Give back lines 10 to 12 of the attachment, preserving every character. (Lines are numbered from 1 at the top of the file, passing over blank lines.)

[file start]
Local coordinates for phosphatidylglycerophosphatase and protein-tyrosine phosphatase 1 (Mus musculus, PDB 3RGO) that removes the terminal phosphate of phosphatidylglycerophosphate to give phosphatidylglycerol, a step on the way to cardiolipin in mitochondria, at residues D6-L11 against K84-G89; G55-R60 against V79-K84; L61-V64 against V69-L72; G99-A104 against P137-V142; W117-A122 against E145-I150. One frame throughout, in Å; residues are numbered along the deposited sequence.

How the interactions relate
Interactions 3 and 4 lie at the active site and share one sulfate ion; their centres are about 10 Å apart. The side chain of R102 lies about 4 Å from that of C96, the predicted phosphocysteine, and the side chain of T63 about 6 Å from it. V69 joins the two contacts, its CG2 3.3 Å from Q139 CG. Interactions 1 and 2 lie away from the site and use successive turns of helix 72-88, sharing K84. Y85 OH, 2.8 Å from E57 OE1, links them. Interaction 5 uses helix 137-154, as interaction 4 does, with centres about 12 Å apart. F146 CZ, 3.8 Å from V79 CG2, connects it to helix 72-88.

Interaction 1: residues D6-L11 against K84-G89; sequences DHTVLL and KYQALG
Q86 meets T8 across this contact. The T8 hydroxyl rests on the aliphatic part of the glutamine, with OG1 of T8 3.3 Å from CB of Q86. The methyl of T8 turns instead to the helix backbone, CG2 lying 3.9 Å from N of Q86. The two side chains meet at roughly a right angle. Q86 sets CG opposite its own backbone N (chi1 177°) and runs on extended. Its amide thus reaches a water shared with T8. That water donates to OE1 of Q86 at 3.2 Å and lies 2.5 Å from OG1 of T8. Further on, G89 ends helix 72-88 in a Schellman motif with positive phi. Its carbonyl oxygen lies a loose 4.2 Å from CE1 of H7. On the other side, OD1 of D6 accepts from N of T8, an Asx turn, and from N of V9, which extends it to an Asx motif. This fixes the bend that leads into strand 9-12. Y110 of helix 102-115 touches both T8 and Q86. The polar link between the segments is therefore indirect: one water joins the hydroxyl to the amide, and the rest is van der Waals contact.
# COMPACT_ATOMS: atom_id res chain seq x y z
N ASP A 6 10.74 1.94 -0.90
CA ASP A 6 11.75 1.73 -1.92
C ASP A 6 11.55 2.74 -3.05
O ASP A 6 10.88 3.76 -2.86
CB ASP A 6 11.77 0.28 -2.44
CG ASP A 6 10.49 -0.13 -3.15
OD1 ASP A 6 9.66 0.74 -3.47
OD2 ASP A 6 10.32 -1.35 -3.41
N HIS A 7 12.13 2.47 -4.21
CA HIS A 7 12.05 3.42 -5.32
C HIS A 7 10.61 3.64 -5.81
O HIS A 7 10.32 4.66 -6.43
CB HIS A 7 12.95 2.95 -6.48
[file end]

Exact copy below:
O ASP A 6 10.88 3.76 -2.86
CB ASP A 6 11.77 0.28 -2.44
CG ASP A 6 10.49 -0.13 -3.15